- The authors believe the work takes an important step towards more sample-efficient MBRL

Summary

## Introduction:

Model-free reinforcement learning (MFRL) has achieved tremendous success on a wide range of simulated domains, e.g., video games [Mnih et al, 2015], complex robotic tasks [Haarnoja et al, 2018], just to name a few.- Even equipped with a high-capacity model, such model error still exists due to the potential distribution mismatch between the training and generating phases, i.e., the state-action input distribution used to train the model is different from the one generated by the model [Talvitie, 2014]
- Because of this gap, the learned model may give inaccurate predictions
## Methods:

AMPO to other model-free and model-based algorithms.- Soft Actor-Critic (SAC) [Haarnoja et al, 2018] is the state-of-the-art model-free off-policy algorithm in terms of sample efficiency and asymptotic performance so the authors choose SAC for the model-free baseline.
- Environments The authors evaluate AMPO and other baselines on six MuJoCo continuous control tasks with a maximum horizon of 1000 from OpenAI Gym [Brockman et al, 2016], including InvertedPendulum, Swimmer, Hopper, Walker2d, Ant and HalfCheetah.
- For the other five environments, the authors adopt the same settings as in [Janner et al, 2019]
## Results:

The learning curves of all compared methods are presented in Figure 2.- Compared with MBPO, the approach achieves better performance in all the environments, which verifies the value of model adaptation.
- The authors observe that both the training and validation losses of dynamics models in AMPO are smaller than that in MBPO throughout the learning process.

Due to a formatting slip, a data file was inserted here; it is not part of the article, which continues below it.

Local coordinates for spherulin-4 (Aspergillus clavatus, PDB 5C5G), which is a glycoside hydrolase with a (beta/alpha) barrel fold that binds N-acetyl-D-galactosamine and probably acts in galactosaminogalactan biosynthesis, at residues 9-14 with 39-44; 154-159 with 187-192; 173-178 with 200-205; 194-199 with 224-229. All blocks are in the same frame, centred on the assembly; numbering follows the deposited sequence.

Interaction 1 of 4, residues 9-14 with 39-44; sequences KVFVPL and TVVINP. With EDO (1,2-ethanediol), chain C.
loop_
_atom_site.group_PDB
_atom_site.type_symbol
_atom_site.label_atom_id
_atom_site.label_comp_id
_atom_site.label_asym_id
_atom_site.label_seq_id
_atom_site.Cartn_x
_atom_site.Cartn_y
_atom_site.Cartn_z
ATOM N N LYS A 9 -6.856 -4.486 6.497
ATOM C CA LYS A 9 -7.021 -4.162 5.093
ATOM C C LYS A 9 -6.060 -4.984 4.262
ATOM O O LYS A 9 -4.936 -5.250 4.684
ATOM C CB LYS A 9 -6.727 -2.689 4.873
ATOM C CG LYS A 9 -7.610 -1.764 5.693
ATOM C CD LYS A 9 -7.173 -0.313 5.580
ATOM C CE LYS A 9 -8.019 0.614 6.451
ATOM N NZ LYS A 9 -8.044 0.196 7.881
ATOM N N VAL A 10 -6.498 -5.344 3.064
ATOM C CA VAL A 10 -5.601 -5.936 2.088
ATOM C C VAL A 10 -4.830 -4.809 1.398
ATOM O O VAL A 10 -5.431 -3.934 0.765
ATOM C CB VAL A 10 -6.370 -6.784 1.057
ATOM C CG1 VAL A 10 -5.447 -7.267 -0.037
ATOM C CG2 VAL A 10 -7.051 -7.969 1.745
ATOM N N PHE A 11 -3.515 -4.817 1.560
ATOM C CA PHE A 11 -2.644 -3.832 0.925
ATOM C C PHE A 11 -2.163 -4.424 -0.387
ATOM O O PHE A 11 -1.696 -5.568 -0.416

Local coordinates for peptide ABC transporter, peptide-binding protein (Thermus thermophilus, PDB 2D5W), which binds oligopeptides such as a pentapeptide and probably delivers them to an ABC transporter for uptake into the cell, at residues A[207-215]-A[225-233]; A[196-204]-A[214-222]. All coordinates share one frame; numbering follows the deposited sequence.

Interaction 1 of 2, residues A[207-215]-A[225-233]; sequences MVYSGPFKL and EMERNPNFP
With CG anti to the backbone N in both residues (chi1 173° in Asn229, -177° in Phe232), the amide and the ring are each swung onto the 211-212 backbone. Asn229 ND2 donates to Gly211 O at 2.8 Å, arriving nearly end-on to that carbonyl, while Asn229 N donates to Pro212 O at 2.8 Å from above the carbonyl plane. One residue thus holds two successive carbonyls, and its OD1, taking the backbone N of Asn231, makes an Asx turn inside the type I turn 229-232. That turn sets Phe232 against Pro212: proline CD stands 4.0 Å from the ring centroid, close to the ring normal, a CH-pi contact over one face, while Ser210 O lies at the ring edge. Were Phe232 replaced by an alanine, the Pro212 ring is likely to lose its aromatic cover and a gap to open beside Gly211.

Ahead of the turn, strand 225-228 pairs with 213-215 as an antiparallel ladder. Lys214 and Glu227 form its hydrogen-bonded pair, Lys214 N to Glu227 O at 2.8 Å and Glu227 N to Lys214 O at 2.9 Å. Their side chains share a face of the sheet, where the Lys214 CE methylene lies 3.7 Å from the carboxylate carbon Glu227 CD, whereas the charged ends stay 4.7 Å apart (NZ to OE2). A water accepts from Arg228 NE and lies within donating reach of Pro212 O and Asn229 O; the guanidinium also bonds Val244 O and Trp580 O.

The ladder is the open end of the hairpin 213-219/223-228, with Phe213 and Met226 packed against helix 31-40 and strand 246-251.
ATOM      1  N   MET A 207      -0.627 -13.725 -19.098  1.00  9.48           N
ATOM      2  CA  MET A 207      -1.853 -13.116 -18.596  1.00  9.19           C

- It shows that by incorporating model adaptation the learned model becomes more accurate.
- The policy optimized based on the improved dynamics model can perform better
## Conclusion:

The authors investigate how to explicitly tackle the distribution mismatch problem in MBRL.- The authors propose to incorporate unsupervised model adaptation with the intention of aligning the latent feature distributions of real data and simulated data.
- In this way, the model gives more accurate predictions when generating simulated data, and the follow-up policy optimization performance can be improved.
- The authors believe the work takes an important step towards more sample-efficient MBRL

- Table1: Hyperparameter settings for AMPO results. [a, b, x, y] denotes a thresholded linear function, i.e

Related work

- The two important issues in MBRL methods are model learning and model usage. Model learning mainly involves two aspects: (1) function approximator choice like Gaussian process [Deisenroth and Rasmussen, 2011], time-varying linear models [Levine et al, 2016] and neural networks [Nagabandi et al, 2018], and (2) objective design like multi-step L2-norm [Luo et al, 2018], log loss [Chua et al, 2018] and adversarial loss [Wu et al, 2019]. Model usage can be roughly categorized into four groups: (1) improving policies using model-free algorithms like Dyna [Sutton, 1990, Luo et al, 2018, Clavera et al, 2018, Janner et al, 2019], (2) using model rollouts to improve target value estimates for temporal difference (TD) learning [Feinberg et al, 2018, Buckman et al, 2018], (3) searching policies with back-propagation through time by exploiting the model derivatives [Deisenroth and Rasmussen, 2011, Levine et al, 2016], and (4) planning by model predictive control (MPC) [Nagabandi et al, 2018, Chua et al, 2018] without explicit policy. The proposed AMPO framework with model adaptation can be viewed as an innovation in model learning by additionally adopting an adaptation loss function.

In this paper, we mainly focus on the distribution mismatch problem in deep MBRL [Talvitie, 2014], i.e., the state-action occupancy measure used for model learning mismatches the one generated for model usage. Several previous methods have been proposed to reduce the distribution mismatch wasserstein distance average return average return

Funding

- The corresponding author Weinan Zhang is supported by "New Generation of AI 2030" Major Project (2018AAA0100900) and National Natural Science Foundation of China (61702327, 61772333, 61632017, 81771937)